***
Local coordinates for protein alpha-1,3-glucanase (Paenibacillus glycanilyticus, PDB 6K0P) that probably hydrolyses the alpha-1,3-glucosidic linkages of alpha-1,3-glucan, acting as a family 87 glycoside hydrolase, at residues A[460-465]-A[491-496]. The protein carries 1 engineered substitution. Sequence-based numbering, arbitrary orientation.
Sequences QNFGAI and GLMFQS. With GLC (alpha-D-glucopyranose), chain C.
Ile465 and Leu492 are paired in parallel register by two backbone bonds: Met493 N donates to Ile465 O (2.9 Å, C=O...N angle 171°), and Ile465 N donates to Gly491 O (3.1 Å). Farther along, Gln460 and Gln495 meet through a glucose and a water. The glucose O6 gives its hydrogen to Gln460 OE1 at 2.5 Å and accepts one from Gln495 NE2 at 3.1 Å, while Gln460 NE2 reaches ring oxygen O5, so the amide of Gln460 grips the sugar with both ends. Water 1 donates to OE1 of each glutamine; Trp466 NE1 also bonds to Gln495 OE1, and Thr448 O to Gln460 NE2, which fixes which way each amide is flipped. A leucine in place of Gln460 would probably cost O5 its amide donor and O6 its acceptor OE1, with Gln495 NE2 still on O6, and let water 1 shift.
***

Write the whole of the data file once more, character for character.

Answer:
Local coordinates for protein alpha-1,3-glucanase (Paenibacillus glycanilyticus, PDB 6K0P) that probably hydrolyses the alpha-1,3-glucosidic linkages of alpha-1,3-glucan, acting as a family 87 glycoside hydrolase, at residues A[460-465]-A[491-496]. The protein carries 1 engineered substitution. Sequence-based numbering, arbitrary orientation.
Sequences QNFGAI and GLMFQS. With GLC (alpha-D-glucopyranose), chain C.
Ile465 and Leu492 are paired in parallel register by two backbone bonds: Met493 N donates to Ile465 O (2.9 Å, C=O...N angle 171°), and Ile465 N donates to Gly491 O (3.1 Å). Farther along, Gln460 and Gln495 meet through a glucose and a water. The glucose O6 gives its hydrogen to Gln460 OE1 at 2.5 Å and accepts one from Gln495 NE2 at 3.1 Å, while Gln460 NE2 reaches ring oxygen O5, so the amide of Gln460 grips the sugar with both ends. Water 1 donates to OE1 of each glutamine; Trp466 NE1 also bonds to Gln495 OE1, and Thr448 O to Gln460 NE2, which fixes which way each amide is flipped. A leucine in place of Gln460 would probably cost O5 its amide donor and O6 its acceptor OE1, with Gln495 NE2 still on O6, and let water 1 shift.